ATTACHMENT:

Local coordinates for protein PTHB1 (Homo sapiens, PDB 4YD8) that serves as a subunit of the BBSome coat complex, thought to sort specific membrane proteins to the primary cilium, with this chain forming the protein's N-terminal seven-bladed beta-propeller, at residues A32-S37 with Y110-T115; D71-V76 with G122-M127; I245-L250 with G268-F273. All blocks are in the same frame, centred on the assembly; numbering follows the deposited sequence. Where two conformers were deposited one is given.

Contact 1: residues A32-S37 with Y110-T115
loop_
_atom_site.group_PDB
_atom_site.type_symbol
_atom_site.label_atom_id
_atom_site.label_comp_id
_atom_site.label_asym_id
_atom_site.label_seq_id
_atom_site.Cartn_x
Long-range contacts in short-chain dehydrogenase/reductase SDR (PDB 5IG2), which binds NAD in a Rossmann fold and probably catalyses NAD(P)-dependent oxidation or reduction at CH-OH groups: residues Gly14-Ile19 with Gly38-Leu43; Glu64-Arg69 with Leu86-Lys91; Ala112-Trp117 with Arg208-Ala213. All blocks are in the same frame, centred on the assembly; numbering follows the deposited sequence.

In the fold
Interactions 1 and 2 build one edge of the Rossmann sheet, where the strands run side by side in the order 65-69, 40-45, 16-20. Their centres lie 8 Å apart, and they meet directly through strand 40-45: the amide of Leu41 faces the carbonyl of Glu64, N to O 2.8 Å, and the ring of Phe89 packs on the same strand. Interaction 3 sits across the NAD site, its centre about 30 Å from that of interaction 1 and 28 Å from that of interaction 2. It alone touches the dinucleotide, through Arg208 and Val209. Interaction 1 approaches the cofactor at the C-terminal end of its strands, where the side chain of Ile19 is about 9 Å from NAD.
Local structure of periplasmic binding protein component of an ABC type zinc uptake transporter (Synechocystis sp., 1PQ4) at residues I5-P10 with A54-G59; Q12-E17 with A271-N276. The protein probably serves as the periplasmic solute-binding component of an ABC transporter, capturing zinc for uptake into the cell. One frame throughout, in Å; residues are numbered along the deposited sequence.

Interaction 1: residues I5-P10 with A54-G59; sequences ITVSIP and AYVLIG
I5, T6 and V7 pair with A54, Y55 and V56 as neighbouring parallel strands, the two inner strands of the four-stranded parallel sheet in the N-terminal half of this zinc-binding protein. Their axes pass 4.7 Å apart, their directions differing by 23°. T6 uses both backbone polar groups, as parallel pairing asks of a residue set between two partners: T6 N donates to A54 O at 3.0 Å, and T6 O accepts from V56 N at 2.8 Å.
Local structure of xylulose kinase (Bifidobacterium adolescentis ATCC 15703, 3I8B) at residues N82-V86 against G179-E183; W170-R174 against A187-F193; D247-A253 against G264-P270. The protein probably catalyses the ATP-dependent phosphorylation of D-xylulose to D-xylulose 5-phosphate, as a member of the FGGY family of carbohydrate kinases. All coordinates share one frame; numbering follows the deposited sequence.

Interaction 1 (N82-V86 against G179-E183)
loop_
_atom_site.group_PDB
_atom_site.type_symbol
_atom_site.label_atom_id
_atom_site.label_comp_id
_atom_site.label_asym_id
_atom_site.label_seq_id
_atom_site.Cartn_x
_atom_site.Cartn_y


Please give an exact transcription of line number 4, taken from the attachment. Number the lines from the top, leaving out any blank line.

_atom_site.group_PDB